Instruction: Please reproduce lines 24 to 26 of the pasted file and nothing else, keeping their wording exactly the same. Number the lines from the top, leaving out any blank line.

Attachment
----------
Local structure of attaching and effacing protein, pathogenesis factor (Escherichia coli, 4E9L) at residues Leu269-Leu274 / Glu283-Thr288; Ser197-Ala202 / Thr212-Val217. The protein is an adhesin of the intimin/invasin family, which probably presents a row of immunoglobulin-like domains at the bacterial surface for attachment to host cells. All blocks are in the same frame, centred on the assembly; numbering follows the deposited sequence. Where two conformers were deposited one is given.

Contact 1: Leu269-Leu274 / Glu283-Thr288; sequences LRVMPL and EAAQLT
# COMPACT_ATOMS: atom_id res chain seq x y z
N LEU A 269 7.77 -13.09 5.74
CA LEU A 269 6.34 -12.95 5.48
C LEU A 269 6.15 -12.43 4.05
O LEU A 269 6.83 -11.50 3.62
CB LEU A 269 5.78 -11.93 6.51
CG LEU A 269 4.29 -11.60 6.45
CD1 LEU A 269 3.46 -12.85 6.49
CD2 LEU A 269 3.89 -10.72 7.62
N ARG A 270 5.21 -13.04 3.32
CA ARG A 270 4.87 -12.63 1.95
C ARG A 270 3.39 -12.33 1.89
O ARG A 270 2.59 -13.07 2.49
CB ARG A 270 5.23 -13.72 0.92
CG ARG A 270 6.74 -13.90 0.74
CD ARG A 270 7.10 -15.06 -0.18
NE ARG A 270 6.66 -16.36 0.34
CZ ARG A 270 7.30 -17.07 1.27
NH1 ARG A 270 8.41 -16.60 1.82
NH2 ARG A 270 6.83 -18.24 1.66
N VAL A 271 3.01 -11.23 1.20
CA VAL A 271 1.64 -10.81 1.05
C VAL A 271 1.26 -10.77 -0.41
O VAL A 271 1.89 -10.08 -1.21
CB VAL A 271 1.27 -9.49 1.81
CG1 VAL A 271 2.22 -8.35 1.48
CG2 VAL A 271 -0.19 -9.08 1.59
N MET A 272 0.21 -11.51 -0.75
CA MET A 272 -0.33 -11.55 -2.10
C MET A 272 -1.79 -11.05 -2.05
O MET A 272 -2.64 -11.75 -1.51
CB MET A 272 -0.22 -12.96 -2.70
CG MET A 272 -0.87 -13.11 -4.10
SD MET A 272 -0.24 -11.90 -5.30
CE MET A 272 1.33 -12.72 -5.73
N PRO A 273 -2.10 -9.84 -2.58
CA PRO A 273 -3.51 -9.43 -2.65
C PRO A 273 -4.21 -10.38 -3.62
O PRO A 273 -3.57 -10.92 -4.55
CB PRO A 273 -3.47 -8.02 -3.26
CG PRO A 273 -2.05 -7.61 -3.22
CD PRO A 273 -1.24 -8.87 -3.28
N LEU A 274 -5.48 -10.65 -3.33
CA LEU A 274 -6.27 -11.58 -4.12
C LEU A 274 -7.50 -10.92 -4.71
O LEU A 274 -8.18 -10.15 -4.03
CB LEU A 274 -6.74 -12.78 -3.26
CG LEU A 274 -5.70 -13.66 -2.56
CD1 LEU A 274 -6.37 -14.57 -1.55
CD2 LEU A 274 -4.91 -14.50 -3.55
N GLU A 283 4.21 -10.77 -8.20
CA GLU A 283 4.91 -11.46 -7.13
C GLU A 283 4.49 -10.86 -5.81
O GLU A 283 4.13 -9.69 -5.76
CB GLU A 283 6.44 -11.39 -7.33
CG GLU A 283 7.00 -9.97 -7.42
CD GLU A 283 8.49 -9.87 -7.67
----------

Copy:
CA VAL A 271 1.64 -10.81 1.05
C VAL A 271 1.26 -10.77 -0.41
O VAL A 271 1.89 -10.08 -1.21